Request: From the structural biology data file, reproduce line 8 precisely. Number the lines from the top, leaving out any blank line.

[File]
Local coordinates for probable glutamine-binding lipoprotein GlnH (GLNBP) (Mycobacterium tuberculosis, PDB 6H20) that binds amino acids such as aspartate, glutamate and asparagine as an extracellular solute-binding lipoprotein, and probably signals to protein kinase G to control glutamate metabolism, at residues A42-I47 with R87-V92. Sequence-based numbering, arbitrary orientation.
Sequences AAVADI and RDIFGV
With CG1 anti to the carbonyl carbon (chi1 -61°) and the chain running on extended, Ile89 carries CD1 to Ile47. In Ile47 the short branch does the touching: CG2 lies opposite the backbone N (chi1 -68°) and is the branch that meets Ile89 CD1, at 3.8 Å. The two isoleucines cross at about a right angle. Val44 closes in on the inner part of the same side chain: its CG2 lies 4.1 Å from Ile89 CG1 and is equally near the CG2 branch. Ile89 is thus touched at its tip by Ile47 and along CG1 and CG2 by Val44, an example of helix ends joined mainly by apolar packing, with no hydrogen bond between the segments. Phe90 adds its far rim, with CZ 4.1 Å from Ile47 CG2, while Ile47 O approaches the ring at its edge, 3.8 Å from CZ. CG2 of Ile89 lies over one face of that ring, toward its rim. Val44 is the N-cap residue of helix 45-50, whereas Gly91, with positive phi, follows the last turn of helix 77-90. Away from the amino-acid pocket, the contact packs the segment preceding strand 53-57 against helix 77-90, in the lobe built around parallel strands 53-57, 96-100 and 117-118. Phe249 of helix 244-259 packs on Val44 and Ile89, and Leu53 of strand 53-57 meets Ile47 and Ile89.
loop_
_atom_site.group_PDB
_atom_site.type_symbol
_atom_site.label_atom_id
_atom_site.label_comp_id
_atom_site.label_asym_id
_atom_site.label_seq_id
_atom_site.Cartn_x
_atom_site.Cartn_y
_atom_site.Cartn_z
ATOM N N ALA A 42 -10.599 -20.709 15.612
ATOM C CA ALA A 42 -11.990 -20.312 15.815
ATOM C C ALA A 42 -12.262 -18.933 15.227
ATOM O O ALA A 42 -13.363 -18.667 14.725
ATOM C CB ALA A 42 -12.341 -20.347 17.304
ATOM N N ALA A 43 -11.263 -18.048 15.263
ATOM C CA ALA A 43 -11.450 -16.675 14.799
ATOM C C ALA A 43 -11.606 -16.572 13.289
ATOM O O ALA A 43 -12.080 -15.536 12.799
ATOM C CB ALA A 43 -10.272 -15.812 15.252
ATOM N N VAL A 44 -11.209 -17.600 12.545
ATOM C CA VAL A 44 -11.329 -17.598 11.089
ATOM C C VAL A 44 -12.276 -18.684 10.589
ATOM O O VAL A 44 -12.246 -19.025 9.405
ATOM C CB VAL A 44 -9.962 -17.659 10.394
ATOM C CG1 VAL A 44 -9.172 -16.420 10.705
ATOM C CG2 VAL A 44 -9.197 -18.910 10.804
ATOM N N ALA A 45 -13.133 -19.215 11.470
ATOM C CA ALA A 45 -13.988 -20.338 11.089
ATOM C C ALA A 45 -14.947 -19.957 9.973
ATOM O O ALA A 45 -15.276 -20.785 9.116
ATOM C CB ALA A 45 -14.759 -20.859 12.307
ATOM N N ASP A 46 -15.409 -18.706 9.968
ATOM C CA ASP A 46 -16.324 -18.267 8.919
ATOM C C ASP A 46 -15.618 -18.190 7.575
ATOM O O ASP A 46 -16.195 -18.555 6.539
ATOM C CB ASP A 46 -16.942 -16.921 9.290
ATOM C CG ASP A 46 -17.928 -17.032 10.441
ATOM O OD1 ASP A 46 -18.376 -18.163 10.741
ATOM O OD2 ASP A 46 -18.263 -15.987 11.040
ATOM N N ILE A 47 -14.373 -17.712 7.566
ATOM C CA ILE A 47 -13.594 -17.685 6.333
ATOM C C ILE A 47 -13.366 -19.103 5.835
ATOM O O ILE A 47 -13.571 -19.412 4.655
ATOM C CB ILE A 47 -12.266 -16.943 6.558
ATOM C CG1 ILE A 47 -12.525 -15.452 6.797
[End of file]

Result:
_atom_site.label_comp_id